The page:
Jack Dangermond, president of Esri, kicked off the Federal GIS Conference (formerly Federal Users Conference) by extolling the need to think more carefully about how maps are created and presented in order to communicate more effectively. "We need to remind ourselves that our maps communicate; [they need to] connect with the visions of others, especially those at the executive level," said Dangermond. He urged the audience to make sure their maps answer this question: What do we want to tell our leaders?
Esri's president, Jack Dangermond, speaking at the company's Federal GIS Conference, said that ArcGIS 10.1, "is our biggest release ever" in which users will find enhancements in quality and a focus on usability to empower geospatial professionals across more organizations. Dangermond said the company spent $300 million in development.
While at the Esri Federal GIS Conference in Washington, D.C. this week I attended two sessions on Esri's strategy for cloud computing. The first was a private session hosted by Amazon Web Services (AWS); the second was a public forum conducted by Esri's ArcGIS Server product managers.
Today, Esri launched ArcGIS for National Government at its Federal GIS Conference. What is it and is it anything new for ArcGIS users?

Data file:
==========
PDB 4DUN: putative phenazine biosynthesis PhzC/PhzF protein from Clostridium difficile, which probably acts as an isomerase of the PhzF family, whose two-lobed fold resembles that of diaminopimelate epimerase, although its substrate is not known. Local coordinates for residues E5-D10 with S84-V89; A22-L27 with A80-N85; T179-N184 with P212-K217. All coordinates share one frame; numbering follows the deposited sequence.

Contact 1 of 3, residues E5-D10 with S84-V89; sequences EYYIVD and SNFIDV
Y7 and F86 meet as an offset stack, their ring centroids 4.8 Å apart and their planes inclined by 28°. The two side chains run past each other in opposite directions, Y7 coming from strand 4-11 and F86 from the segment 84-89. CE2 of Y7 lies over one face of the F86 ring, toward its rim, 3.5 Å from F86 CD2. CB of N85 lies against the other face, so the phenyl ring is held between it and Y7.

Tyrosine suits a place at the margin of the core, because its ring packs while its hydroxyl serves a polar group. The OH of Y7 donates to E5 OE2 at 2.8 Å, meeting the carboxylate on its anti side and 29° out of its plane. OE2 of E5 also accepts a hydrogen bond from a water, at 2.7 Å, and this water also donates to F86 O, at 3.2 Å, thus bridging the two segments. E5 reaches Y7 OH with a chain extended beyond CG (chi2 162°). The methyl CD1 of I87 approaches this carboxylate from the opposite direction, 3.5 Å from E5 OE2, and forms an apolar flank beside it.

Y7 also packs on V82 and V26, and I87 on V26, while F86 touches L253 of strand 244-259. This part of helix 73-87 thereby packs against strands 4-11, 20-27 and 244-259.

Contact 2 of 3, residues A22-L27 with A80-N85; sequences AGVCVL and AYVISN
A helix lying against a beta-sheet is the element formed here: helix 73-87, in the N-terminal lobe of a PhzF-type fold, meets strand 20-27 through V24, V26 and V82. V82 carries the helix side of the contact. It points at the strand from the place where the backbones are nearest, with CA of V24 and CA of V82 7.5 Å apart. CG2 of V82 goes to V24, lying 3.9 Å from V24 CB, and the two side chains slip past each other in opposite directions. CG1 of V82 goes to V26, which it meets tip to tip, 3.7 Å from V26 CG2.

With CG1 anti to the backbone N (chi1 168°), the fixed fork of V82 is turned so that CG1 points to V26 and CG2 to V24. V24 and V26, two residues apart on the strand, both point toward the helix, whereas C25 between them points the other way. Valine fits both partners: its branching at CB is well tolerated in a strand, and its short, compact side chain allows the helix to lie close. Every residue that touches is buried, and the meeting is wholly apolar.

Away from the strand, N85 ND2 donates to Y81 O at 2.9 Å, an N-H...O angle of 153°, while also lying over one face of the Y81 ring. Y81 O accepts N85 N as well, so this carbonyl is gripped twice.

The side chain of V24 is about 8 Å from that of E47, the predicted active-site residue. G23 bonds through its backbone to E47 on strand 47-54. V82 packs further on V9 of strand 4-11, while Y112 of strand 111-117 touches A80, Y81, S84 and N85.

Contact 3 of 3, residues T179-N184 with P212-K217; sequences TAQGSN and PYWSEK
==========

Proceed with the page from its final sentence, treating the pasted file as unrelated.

ArcGIS for National Government, as best I can discern from the presentations, is composed of data services, combined with pre-assembled workflow templates that also include pre-configured model builder workflows, resulting in a specific "information product." If you happen to be working in an intelligence agency, there are specific templates/workflows called "ArcGIS for Intelligence."
David Hayes, the deputy secretary for the U. S. Department of the Interior (DOI), was the keynote speaker for the Esri Federal GIS Conference this year. He called GIS the most important tool in the federal government.
"Geospatial technology is finally front and center," said Hayes. "The reason I'm so excited about geospatial technology is that it provides us with a much needed mechanism to break down the silos."
Jack Dangermond opened the Esri Federal GIS Conference by presenting the "Making a Difference" award to David Schell, the founder of the Open Geospatial Consortium.